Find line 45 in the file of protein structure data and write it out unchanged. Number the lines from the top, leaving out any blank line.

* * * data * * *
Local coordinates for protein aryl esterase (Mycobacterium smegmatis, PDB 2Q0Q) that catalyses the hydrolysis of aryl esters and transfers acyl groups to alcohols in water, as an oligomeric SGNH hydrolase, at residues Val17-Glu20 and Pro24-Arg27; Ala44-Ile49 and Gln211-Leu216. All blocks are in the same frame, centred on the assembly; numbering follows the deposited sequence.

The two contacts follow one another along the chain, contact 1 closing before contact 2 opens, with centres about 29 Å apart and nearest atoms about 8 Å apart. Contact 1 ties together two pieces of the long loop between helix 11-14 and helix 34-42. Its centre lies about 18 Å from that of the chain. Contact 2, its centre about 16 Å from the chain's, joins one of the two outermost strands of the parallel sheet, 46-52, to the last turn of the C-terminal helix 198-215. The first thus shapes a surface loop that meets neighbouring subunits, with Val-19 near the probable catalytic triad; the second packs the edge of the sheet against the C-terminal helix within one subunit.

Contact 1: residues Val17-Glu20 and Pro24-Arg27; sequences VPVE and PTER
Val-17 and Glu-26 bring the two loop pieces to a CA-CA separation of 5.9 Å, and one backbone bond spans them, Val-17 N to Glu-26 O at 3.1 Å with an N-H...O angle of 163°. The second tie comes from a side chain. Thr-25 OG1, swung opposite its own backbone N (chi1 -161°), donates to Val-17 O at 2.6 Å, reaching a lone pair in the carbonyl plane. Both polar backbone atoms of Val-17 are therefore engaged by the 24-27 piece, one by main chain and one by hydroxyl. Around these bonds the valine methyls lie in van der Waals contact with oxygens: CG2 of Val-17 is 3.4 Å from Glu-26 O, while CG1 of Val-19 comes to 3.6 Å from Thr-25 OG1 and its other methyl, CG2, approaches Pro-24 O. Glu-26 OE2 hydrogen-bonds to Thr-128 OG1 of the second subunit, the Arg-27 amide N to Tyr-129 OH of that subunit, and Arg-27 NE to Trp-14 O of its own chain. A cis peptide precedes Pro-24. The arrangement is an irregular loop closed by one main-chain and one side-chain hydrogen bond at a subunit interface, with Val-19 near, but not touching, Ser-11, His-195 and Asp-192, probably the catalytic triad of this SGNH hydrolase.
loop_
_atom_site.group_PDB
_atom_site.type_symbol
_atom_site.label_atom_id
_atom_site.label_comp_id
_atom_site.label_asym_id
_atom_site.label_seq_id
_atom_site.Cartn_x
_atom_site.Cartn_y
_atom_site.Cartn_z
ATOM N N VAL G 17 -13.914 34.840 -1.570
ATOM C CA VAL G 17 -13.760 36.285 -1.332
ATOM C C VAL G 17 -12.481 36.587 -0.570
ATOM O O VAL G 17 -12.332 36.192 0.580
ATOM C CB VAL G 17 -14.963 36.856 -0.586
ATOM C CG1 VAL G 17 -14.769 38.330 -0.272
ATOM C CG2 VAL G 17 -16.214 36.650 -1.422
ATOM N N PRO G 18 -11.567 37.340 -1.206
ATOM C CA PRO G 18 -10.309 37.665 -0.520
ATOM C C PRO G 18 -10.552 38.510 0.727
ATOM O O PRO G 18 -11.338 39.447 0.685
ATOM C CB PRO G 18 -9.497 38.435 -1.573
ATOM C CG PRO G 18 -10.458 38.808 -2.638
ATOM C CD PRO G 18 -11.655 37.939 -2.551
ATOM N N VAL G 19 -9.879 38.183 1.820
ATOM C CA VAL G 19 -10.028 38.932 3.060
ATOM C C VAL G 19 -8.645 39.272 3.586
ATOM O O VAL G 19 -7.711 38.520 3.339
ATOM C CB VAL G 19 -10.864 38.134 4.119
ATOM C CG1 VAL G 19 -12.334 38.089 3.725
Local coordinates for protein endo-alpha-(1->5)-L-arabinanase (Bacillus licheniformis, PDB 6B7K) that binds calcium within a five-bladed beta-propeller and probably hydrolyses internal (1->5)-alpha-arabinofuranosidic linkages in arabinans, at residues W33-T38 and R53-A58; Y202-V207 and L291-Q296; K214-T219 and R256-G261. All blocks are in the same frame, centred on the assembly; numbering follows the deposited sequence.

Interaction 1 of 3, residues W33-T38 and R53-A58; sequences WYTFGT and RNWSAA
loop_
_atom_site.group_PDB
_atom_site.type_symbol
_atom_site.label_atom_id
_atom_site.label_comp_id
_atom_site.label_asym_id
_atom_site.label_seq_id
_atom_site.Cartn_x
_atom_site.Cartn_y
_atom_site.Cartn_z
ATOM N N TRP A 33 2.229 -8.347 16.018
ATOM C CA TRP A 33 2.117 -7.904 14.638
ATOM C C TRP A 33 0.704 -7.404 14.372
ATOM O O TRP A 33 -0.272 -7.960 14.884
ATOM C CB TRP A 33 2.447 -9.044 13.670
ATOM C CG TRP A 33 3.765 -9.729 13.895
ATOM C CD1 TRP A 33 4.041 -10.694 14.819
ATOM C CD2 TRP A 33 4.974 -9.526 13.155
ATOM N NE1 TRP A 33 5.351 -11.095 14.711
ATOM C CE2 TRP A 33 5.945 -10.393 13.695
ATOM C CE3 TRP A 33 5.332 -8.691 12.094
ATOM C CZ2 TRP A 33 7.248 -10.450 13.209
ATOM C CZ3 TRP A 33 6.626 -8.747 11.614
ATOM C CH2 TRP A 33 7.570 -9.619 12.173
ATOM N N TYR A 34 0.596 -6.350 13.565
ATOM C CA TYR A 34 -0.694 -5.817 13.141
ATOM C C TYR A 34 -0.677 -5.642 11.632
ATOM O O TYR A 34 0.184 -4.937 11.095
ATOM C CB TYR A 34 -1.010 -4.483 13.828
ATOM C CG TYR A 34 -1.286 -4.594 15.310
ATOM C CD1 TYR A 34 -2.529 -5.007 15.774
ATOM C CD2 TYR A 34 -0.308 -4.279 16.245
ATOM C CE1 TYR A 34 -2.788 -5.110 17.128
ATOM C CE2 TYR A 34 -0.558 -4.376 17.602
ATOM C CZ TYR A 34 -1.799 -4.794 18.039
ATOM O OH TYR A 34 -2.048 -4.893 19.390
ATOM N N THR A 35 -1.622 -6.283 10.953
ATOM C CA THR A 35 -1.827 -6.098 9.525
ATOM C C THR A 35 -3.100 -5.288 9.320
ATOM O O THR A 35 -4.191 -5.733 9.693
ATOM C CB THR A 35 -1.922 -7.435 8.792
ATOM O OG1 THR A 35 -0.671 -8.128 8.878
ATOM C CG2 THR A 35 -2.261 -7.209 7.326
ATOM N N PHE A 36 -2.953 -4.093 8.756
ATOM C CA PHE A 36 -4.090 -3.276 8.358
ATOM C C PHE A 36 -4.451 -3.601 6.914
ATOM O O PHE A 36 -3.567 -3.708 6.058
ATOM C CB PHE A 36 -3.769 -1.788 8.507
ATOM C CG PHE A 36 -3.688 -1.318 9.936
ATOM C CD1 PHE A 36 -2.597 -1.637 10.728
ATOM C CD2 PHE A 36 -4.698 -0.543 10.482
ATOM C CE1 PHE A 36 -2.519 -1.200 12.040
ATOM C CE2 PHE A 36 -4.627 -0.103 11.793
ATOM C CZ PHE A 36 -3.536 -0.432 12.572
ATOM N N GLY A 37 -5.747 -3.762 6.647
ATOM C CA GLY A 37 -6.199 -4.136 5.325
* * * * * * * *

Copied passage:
_atom_site.Cartn_y